In Case You Think There’s No Real Estate Bubble…


Had a conversation with a rep from my mortgage holder this morning. It think it tells a story. The prologue is that for no good reason I totally forgot to pay my mortgage this past June. First I knew of it a very polite young man called from somewhere in the South and inquired if I had a date in mind for paying my mortgage, now 25 days past due. Sure enough, I checked the Bill Payer, apologized to the guy and made a double payment for June and July right then and there. End of prologue.

Just now a very polite young woman, also from the South, called to ask if I had a date in mind for paying the current month’s (July’s) payment. I say I think I paid already, let’s look. I open Bill Payer and there it is, I paid double. She checks her screen and says I get it, they applied your double payment to the principle, not to July, so I’ll reverse that and you’re good, do you have a date in mind to make August’s payment? So I go maybe the 25th or so and she says Oh you just pay a late fee every month. It takes me a minute to realize that she thinks I mean August 25 so she’s onto that script already without taking a breath.

She says this like it’s the most natural thing in the world, she’s just making sure she has it right. Obviously she deals with people with such problems all the time, people who never run a surplus so they can never catch up, they always pay late, they always pay the service fee, that’s their life. She’s very accommodating. She says they have services available, ways to make this better (for me). She is going way out of her way to convince me not to walk away from my mortgage because the software has identified me as a new loan late two payments in a row, triggering a sympathetic and information-heavy series of scripts aimed at helping the very desperate me keep those payments coming in.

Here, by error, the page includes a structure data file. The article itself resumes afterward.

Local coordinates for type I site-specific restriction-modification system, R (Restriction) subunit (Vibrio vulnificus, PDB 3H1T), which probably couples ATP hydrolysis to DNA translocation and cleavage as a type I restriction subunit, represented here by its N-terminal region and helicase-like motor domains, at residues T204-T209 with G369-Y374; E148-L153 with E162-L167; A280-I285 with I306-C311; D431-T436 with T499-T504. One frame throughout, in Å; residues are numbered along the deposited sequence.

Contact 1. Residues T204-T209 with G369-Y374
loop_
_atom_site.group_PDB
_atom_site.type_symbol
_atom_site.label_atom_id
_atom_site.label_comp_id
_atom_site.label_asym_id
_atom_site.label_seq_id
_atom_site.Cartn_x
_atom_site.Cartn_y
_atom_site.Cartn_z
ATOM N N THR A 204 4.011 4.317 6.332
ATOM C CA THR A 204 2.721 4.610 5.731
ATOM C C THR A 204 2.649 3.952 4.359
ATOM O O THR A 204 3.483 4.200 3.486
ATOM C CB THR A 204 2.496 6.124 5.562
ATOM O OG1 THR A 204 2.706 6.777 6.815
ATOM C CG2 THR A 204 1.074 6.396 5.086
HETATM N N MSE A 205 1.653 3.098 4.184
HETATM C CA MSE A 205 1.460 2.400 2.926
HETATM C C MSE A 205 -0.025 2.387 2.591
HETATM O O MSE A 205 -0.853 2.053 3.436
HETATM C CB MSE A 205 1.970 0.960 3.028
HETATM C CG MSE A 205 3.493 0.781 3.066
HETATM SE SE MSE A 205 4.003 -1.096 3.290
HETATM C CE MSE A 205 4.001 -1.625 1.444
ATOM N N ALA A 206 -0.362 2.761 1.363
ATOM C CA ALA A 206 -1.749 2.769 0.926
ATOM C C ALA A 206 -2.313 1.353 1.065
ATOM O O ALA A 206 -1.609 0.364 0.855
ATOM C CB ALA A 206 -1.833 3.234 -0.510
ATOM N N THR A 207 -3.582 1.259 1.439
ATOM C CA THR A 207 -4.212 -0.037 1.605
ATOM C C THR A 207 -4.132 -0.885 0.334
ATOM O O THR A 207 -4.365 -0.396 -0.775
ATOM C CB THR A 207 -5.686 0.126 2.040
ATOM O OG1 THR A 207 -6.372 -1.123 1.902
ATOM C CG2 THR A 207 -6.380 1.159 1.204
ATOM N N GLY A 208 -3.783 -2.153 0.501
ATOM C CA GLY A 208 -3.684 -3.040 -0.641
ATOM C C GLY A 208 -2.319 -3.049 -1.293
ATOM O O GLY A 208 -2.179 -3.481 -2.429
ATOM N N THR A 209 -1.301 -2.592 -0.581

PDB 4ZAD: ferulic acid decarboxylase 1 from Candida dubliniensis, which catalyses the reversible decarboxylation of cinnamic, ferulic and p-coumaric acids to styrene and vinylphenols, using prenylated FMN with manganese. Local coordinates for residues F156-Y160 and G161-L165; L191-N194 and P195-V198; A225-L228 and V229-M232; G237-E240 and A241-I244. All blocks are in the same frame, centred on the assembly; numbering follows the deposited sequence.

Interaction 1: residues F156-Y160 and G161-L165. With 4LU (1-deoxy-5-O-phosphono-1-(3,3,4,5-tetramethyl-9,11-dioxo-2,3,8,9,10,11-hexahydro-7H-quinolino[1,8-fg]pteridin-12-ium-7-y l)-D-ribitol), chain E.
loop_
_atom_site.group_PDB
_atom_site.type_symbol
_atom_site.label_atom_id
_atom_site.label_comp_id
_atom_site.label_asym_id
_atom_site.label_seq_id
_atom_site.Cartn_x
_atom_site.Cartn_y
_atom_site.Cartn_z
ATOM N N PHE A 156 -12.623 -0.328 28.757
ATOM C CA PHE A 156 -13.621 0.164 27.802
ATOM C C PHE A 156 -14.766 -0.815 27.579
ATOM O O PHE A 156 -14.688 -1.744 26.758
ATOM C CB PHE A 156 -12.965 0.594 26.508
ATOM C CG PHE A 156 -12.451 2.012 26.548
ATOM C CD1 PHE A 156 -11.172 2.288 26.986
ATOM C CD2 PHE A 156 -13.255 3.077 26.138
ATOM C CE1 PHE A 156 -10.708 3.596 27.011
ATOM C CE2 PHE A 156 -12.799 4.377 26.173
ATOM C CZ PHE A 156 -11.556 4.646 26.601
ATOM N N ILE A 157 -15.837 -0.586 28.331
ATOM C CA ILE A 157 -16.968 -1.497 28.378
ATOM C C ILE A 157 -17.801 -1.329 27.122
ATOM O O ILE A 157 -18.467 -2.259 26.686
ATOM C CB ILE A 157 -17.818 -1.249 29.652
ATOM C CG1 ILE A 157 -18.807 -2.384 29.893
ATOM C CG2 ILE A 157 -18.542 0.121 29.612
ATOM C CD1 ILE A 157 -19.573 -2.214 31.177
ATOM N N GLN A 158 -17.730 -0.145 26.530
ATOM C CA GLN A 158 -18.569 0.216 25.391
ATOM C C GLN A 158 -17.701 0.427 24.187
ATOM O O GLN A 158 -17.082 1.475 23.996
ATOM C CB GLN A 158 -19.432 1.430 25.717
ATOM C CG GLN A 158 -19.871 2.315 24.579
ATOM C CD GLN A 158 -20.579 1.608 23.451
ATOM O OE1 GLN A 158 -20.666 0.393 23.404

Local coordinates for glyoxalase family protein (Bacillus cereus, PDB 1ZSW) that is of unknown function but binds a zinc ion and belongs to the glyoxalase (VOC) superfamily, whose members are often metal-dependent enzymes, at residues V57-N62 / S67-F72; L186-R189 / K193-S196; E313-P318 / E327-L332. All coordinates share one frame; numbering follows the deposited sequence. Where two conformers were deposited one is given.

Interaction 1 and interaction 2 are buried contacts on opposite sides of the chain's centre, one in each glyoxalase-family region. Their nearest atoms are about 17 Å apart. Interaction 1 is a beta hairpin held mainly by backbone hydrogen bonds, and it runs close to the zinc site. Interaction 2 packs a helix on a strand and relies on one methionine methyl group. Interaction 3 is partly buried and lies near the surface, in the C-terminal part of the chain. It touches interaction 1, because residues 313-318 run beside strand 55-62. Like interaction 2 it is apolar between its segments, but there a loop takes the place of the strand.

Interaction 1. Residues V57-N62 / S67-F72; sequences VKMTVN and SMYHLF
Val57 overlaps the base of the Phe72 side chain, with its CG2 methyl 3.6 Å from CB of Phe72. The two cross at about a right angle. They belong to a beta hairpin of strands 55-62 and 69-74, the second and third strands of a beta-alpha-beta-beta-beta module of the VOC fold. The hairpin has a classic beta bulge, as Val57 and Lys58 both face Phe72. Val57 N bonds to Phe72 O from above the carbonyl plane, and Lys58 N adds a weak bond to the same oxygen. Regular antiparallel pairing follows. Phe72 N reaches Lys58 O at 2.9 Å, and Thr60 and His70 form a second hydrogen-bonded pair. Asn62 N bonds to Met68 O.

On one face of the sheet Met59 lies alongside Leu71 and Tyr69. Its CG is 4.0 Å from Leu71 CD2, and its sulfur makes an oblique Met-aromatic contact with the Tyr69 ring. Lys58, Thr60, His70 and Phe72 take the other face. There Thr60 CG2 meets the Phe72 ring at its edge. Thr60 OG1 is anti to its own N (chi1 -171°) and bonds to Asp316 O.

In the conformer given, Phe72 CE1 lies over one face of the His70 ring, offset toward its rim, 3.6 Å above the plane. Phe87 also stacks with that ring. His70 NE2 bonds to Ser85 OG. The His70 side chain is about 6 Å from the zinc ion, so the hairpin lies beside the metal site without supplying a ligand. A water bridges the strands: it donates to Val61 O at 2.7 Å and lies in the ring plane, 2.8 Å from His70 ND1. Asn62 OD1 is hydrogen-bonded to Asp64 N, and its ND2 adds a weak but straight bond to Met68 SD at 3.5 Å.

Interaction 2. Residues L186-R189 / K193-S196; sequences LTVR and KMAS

This is someone servicing a tranche you don’t even want to think about. These particular guys think it is idiotic to drive debt slaves away. There is a financial instrument somewhere with an exorbitant payout because the income stream to service that payout comes from super-dodgy high-interest mortgages, car payments and so forth sold to desperate people who will soon be shamed for their prodigality. My daughter and her hubs, e.g., were about to pay 27% or so for a car loan because reasons. That’s what happens when you’re young and on your own.

Someone will always figure out how to create a cash flow by creating more and more “odious debt,” which means giving money to people you know have no chance of paying it back. They used to call it “going to the street” when you ran out of legitimate credit but big capital has muscled in on that Mafia niche with payday loans and such like.

So, in this instance, they really do care about me. Not the bank, they sold the mortgage long ago, but the current (3rd) owner would really like to help me keep those payments up.

Why would a bank make a really bad loan? Because it plans to immediately sell that loan. It will wind up the property of someone who wants bad loans, for whom all this risky business was undertaken in the first place. Or maybe just to diversify, kinda juice up a corner of a portfolio. There are legions of people who do nothing but think up stuff like this because all that wealth that used to finance schools and suchlike now lines the coffers of really bad rich people and must be put to work. We should be so lucky they would sit on it, like Smaug, but no, they pursue their crazy visions of, say, a regimen of achievement tests for elementary school students that runs to over 20 days a year with the same glee they summoned for garotting their competitors. In however bizarrely and convolutedly a manner, it was once a social decision about how to spend part of the social surplus.

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